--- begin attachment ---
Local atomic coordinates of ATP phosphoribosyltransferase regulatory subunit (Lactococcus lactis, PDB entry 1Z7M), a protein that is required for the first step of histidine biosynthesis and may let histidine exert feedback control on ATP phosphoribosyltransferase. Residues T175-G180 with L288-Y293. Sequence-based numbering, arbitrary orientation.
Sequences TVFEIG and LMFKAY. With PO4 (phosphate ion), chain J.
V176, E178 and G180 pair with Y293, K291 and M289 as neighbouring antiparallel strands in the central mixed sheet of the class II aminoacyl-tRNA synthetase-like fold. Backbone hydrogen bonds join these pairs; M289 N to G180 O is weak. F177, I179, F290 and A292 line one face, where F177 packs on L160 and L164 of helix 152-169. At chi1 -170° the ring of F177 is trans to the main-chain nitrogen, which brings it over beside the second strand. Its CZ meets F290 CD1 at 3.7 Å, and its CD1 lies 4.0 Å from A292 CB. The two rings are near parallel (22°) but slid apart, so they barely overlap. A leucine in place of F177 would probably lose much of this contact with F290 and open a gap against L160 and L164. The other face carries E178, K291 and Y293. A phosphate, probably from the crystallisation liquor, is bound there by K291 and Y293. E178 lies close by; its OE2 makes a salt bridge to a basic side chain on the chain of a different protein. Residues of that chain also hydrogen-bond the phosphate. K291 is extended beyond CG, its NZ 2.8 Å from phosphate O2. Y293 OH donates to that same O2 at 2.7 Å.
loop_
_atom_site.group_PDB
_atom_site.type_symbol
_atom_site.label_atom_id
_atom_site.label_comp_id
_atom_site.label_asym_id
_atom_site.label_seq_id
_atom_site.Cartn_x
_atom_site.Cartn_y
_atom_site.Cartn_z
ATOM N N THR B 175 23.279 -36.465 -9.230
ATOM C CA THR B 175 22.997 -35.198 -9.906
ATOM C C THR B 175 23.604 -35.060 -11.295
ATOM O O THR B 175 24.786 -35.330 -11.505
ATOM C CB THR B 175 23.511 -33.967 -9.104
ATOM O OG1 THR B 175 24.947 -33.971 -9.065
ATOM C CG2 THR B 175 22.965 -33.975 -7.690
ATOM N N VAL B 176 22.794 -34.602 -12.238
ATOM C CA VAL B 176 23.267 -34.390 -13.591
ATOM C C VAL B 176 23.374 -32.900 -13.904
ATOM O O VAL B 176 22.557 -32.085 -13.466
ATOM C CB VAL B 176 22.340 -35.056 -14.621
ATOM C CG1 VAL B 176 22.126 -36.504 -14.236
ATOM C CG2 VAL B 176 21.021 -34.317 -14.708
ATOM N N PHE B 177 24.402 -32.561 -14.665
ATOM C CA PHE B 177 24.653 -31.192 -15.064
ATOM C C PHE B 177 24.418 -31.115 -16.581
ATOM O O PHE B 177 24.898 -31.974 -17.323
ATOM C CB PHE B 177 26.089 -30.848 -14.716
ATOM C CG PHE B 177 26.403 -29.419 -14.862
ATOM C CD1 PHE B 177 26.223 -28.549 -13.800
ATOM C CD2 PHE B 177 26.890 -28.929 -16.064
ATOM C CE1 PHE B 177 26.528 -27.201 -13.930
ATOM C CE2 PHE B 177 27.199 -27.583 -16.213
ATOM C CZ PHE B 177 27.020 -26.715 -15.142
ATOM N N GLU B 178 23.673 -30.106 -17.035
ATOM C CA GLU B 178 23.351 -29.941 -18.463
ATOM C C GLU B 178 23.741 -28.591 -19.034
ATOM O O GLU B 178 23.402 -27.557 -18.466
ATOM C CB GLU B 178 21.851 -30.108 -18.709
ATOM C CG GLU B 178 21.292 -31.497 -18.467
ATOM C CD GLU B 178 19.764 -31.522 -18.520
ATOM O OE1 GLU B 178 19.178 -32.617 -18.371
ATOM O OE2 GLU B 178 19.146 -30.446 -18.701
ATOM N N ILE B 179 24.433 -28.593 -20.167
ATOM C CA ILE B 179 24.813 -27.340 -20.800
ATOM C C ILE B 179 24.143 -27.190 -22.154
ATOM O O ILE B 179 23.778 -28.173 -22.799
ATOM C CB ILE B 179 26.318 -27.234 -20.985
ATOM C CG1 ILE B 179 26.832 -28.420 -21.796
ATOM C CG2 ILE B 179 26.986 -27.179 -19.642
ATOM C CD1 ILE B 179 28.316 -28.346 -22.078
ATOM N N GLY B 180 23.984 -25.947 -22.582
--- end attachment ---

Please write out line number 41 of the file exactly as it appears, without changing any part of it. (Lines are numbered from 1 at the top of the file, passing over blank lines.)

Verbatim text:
ATOM C C GLU B 178 23.741 -28.591 -19.034